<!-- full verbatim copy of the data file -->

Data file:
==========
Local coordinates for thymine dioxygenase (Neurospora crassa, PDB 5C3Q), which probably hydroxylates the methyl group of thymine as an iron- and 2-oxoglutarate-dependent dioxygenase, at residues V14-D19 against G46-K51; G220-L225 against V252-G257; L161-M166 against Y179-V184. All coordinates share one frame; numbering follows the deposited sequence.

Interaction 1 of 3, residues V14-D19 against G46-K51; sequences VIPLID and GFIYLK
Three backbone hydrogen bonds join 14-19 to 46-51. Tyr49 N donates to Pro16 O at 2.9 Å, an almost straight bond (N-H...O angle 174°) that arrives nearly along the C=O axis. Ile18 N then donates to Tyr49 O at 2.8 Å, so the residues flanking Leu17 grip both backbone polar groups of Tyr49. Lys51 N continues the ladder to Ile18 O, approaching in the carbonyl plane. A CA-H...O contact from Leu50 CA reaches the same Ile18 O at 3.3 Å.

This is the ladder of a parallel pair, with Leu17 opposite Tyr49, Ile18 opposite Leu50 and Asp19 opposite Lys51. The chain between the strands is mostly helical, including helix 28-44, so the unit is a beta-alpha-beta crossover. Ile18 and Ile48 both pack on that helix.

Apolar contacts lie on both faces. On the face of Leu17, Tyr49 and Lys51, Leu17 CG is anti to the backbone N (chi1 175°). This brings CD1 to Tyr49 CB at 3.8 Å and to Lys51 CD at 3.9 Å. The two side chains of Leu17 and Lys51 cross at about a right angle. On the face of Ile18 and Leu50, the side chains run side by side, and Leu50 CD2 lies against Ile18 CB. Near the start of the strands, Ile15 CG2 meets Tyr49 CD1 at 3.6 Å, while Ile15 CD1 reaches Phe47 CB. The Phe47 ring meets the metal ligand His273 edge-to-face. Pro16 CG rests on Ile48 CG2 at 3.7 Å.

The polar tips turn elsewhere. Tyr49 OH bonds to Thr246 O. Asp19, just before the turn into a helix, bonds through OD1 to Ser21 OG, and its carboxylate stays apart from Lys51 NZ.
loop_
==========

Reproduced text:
Local coordinates for thymine dioxygenase (Neurospora crassa, PDB 5C3Q), which probably hydroxylates the methyl group of thymine as an iron- and 2-oxoglutarate-dependent dioxygenase, at residues V14-D19 against G46-K51; G220-L225 against V252-G257; L161-M166 against Y179-V184. All coordinates share one frame; numbering follows the deposited sequence.

Interaction 1 of 3, residues V14-D19 against G46-K51; sequences VIPLID and GFIYLK
Three backbone hydrogen bonds join 14-19 to 46-51. Tyr49 N donates to Pro16 O at 2.9 Å, an almost straight bond (N-H...O angle 174°) that arrives nearly along the C=O axis. Ile18 N then donates to Tyr49 O at 2.8 Å, so the residues flanking Leu17 grip both backbone polar groups of Tyr49. Lys51 N continues the ladder to Ile18 O, approaching in the carbonyl plane. A CA-H...O contact from Leu50 CA reaches the same Ile18 O at 3.3 Å.

This is the ladder of a parallel pair, with Leu17 opposite Tyr49, Ile18 opposite Leu50 and Asp19 opposite Lys51. The chain between the strands is mostly helical, including helix 28-44, so the unit is a beta-alpha-beta crossover. Ile18 and Ile48 both pack on that helix.

Apolar contacts lie on both faces. On the face of Leu17, Tyr49 and Lys51, Leu17 CG is anti to the backbone N (chi1 175°). This brings CD1 to Tyr49 CB at 3.8 Å and to Lys51 CD at 3.9 Å. The two side chains of Leu17 and Lys51 cross at about a right angle. On the face of Ile18 and Leu50, the side chains run side by side, and Leu50 CD2 lies against Ile18 CB. Near the start of the strands, Ile15 CG2 meets Tyr49 CD1 at 3.6 Å, while Ile15 CD1 reaches Phe47 CB. The Phe47 ring meets the metal ligand His273 edge-to-face. Pro16 CG rests on Ile48 CG2 at 3.7 Å.

The polar tips turn elsewhere. Tyr49 OH bonds to Thr246 O. Asp19, just before the turn into a helix, bonds through OD1 to Ser21 OG, and its carboxylate stays apart from Lys51 NZ.
loop_